If Thomas was Alone’s puzzle had presented the player with puzzles akin to that of other puzzle platformers, such as – by way of example – The Swapper, it would likely have diverted the player’s focus towards the finding their solutions rather than the significance of the characters’ interactions. The Swapper is a very similar game to Thomas was Alone in many ways. In both games the player manipulates a group of controllable avatars in order to solve level-based puzzles, and both are informed by a strong narrative. However, in execution the two games become widely differing experience. In The Swapper, the player controls interchangeable (and, crucially, expendable) clones of the main character.

Thomas was Alones characters, in contrast, are individually defined, with personalities and capabilities that vary greatly from each other. Experimenting with their differing abilities in tandem with each other allows the player to observe how – and why – these characters bond as friends. With blank slate nature of The Swapper’s avatars, the player is free to dispose of as many as they fancy in devotion to solving the game’s puzzles. As such the puzzles become the primary method of engagement for the player, and they therefore need to be as challenging as they can be without overly frustrating the player (which thankfully The Swapper pulls off in spades).

Thomas was Alone differs greatly in this regard. Had this game’s puzzles been as challenging as The Swapper’s, the player would have been enticed to view the game’s characters as tools to complete these puzzles rather than individual characters. Rather that challenge the player, the puzzles here are used to explain how these characters can work in cooperation with each other in order to achieve a goal. These puzzles are designed in service of the characters and their relationships with one another, not to test players.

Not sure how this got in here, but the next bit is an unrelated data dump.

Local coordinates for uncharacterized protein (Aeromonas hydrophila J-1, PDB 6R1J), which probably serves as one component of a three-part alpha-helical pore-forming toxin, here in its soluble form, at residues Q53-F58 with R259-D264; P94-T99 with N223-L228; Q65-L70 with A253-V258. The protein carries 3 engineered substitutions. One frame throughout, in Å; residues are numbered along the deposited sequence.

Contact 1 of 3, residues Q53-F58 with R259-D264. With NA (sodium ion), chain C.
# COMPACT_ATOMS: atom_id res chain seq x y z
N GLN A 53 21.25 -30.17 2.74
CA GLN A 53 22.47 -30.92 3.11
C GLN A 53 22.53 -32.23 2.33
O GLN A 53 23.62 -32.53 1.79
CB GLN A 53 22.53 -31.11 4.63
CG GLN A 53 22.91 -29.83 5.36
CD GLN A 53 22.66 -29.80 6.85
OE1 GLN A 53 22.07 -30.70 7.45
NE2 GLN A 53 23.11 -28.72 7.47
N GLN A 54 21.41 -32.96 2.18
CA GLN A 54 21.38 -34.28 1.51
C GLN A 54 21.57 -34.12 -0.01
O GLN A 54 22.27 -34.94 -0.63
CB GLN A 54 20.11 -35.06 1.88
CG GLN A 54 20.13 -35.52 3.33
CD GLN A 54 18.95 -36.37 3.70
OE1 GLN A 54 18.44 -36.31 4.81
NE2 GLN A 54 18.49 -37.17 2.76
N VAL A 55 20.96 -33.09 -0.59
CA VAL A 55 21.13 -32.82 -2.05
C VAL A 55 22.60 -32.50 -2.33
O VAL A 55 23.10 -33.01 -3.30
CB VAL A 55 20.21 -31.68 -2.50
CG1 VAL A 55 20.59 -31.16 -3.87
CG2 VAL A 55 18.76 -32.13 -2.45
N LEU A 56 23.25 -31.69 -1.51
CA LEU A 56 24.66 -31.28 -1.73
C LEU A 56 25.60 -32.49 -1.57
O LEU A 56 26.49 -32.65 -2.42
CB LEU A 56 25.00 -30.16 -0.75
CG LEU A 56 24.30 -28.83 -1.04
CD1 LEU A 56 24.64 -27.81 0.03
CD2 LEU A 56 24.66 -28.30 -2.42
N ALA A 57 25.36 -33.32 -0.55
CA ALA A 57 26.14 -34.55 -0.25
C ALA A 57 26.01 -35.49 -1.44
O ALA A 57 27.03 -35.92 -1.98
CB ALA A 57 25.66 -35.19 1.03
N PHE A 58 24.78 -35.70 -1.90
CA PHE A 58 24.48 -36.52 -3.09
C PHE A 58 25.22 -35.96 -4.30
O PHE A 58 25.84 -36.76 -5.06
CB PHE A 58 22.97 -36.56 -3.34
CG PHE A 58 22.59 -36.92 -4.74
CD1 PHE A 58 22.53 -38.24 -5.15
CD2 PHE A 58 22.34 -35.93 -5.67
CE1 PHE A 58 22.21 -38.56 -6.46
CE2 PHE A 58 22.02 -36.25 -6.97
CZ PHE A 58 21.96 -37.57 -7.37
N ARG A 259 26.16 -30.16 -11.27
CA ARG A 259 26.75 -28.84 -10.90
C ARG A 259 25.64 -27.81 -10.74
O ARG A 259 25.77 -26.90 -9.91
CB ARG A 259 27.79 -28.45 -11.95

Of course this would only have worked if the game’s writing was good enough to give a series of cuboids emotional depth and a sense of relatability, and it surely doesn’t need to be said by now that Thomas was Alone achieves this beautifully. A great deal of the credit for this must go to Danny Wallace’s pitch-perfect narration and David Housden’s affecting musical score, as both go a great way to directing the emotional centre of the game’s narrative. However, the true genius of this game lies in Bithell’s writing and characterization.

Each of the cuboid’s differing abilities informs their distinct personalities as well as the gameplay. For instance, Chris’ short size allows him to be used to reach areas closed off to other characters, but also causes him to develop an inferiority complex that in turn leads to Chris’ cynical and resentful attitude. Laura has the ability to make other characters jump higher, but alone she is somewhat helpless. This results in her low self-esteem, as she always fears others will abandon her once her usefulness to them has been exhausted. And of course there’s Thomas. Thomas’ modest jumping abilities and relatively standard appearance makes him the perfect avatar for the player’s perspective of the game’s story.

Thomas was Alone is a fantastic and inspired production that is a required play for anyone that cares about narrative in games. I beg of you to give it a try.


Overwhelmingly justified: Absofrickinlutely!